IDEAS home Printed from https://ideas.repec.org/
MyIDEAS: Login to save this paper or follow this series

Securities Laws, Disclosure, and National Capital Markets in the Age of Financial Globalization

  • Stulze, Rene M.

    (Ohio State U)

Registered author(s):

    As barriers to international investment fall and technology improves, the cost advantages for a firm's securities to trade publicly in the country in which that firm is located and for that country to have a market for publicly traded securities distinct from the capital markets of other countries will progressively disappear. However, securities laws remain an important determinant of whether and where securities are issued, how they are valued, who owns them, and where they trade. The value of public firms depends on these laws, so that identical firms subject to different laws are likely to have different values. We show that mandatory disclosure through securities laws can decrease agency costs between corporate insiders and minority shareholders, but only provided the investors can act on the information disclosed and the laws cannot be weakened ex post too much through lobbying by corporate insiders. With financial globalization, national disclosure laws can have wide-ranging effects on a country's welfare, on firms and on investor portfolios, including the extent to which share holdings reveal a home bias. In equilibrium, if firms can choose the securities laws they are subject to when they go public, some firms will choose stronger securities laws than those of the country in which they are located and some firms will do the opposite. These effects of securities laws can be expected to become smaller if differences in national laws and their enforcement decrease and if the costs of private solutions to manage corporate agency conflicts that are substitutes for securities laws fall.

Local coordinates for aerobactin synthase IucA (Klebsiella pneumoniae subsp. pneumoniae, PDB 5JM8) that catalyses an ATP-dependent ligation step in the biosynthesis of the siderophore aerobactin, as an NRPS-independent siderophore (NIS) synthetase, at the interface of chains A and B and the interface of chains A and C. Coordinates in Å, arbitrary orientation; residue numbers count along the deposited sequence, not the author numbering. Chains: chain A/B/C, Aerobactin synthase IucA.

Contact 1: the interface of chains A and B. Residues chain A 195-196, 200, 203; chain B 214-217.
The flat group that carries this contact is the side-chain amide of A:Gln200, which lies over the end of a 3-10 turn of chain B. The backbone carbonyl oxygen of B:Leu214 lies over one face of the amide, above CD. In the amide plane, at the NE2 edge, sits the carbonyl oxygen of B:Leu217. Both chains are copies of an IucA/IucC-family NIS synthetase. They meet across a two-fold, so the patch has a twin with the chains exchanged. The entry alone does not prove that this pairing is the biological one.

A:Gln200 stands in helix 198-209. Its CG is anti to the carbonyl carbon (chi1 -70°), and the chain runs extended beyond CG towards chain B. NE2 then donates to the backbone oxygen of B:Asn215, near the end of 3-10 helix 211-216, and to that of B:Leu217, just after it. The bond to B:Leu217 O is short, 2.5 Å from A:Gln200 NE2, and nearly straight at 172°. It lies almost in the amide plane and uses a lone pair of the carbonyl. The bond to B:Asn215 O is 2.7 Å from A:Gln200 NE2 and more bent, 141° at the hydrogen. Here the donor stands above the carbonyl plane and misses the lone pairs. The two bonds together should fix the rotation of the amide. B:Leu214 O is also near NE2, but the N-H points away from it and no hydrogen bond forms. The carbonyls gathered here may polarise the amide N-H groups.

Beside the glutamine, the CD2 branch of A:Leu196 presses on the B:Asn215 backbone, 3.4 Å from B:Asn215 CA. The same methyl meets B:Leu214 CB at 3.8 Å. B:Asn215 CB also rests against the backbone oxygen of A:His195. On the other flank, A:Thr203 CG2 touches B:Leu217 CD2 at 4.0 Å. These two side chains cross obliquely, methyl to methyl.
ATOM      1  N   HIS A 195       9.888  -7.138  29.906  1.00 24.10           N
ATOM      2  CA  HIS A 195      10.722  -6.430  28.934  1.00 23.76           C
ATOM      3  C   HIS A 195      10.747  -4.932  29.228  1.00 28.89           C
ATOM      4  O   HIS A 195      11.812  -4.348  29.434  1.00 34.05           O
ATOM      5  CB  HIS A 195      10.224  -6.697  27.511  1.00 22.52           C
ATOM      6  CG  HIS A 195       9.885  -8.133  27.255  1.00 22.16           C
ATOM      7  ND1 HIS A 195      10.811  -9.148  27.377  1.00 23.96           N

If you experience problems downloading a file, check if you have the proper application to view it first. In case of further problems read the IDEAS help page. Note that these files are not on the IDEAS site. Please be patient as the files may be large.

    File URL: http://www.cob.ohio-state.edu/fin/dice/papers/2008/2008-13.pdf
    Download Restriction: no

    Paper provided by Ohio State University, Charles A. Dice Center for Research in Financial Economics in its series Working Paper Series with number 2008-13.

    as
    in new window

    Length:
    Date of creation: Jul 2008
    Date of revision:
    Handle: RePEc:ecl:ohidic:2008-13
    Contact details of provider: Phone: (614) 292-8449